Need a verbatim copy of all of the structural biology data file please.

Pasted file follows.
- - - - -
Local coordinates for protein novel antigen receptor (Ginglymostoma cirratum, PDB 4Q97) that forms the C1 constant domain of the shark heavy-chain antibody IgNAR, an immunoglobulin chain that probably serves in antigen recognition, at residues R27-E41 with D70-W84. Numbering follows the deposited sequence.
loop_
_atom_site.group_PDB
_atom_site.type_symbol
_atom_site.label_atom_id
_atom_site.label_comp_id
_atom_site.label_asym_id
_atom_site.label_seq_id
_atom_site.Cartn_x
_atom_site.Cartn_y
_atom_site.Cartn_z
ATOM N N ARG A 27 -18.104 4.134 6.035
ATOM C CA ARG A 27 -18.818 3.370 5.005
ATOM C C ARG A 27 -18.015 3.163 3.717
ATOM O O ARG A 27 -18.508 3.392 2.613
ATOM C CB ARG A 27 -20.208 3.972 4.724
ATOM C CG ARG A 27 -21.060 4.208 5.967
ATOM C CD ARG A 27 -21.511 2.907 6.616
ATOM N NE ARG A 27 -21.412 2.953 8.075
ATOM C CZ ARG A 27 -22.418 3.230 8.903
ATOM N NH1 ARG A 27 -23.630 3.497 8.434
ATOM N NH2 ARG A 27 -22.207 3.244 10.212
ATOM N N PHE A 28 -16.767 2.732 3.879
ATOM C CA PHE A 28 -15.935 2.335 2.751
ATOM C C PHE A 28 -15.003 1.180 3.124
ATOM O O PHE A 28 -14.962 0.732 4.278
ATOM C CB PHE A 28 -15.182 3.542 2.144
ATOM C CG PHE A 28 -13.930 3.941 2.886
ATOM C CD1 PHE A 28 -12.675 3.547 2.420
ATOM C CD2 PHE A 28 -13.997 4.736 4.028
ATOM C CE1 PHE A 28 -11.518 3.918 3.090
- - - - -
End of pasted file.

Local coordinates for protein novel antigen receptor (Ginglymostoma cirratum, PDB 4Q97) that forms the C1 constant domain of the shark heavy-chain antibody IgNAR, an immunoglobulin chain that probably serves in antigen recognition, at residues R27-E41 with D70-W84. Numbering follows the deposited sequence.
loop_
_atom_site.group_PDB
_atom_site.type_symbol
_atom_site.label_atom_id
_atom_site.label_comp_id
_atom_site.label_asym_id
_atom_site.label_seq_id
_atom_site.Cartn_x
_atom_site.Cartn_y
_atom_site.Cartn_z
ATOM N N ARG A 27 -18.104 4.134 6.035
ATOM C CA ARG A 27 -18.818 3.370 5.005
ATOM C C ARG A 27 -18.015 3.163 3.717
ATOM O O ARG A 27 -18.508 3.392 2.613
ATOM C CB ARG A 27 -20.208 3.972 4.724
ATOM C CG ARG A 27 -21.060 4.208 5.967
ATOM C CD ARG A 27 -21.511 2.907 6.616
ATOM N NE ARG A 27 -21.412 2.953 8.075
ATOM C CZ ARG A 27 -22.418 3.230 8.903
ATOM N NH1 ARG A 27 -23.630 3.497 8.434
ATOM N NH2 ARG A 27 -22.207 3.244 10.212
ATOM N N PHE A 28 -16.767 2.732 3.879
ATOM C CA PHE A 28 -15.935 2.335 2.751
ATOM C C PHE A 28 -15.003 1.180 3.124
ATOM O O PHE A 28 -14.962 0.732 4.278
ATOM C CB PHE A 28 -15.182 3.542 2.144
ATOM C CG PHE A 28 -13.930 3.941 2.886
ATOM C CD1 PHE A 28 -12.675 3.547 2.420
ATOM C CD2 PHE A 28 -13.997 4.736 4.028
ATOM C CE1 PHE A 28 -11.518 3.918 3.090